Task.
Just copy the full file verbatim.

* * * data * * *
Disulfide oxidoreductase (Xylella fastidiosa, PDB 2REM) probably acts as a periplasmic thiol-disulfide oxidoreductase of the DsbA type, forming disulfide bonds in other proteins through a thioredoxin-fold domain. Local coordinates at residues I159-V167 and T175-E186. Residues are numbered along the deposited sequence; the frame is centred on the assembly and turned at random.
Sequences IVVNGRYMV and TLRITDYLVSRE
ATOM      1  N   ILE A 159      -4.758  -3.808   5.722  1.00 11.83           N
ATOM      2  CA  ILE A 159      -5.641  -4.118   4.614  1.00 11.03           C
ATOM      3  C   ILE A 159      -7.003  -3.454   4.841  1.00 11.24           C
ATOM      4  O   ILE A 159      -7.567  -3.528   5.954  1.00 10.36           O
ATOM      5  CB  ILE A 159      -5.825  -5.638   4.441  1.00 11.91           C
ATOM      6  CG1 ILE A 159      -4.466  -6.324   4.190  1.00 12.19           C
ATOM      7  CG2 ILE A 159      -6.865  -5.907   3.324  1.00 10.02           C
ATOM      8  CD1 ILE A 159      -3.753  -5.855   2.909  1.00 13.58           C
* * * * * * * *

Disulfide oxidoreductase (Xylella fastidiosa, PDB 2REM) probably acts as a periplasmic thiol-disulfide oxidoreductase of the DsbA type, forming disulfide bonds in other proteins through a thioredoxin-fold domain. Local coordinates at residues I159-V167 and T175-E186. Residues are numbered along the deposited sequence; the frame is centred on the assembly and turned at random.
Sequences IVVNGRYMV and TLRITDYLVSRE
ATOM      1  N   ILE A 159      -4.758  -3.808   5.722  1.00 11.83           N
ATOM      2  CA  ILE A 159      -5.641  -4.118   4.614  1.00 11.03           C
ATOM      3  C   ILE A 159      -7.003  -3.454   4.841  1.00 11.24           C
ATOM      4  O   ILE A 159      -7.567  -3.528   5.954  1.00 10.36           O
ATOM      5  CB  ILE A 159      -5.825  -5.638   4.441  1.00 11.91           C
ATOM      6  CG1 ILE A 159      -4.466  -6.324   4.190  1.00 12.19           C
ATOM      7  CG2 ILE A 159      -6.865  -5.907   3.324  1.00 10.02           C
ATOM      8  CD1 ILE A 159      -3.753  -5.855   2.909  1.00 13.58           C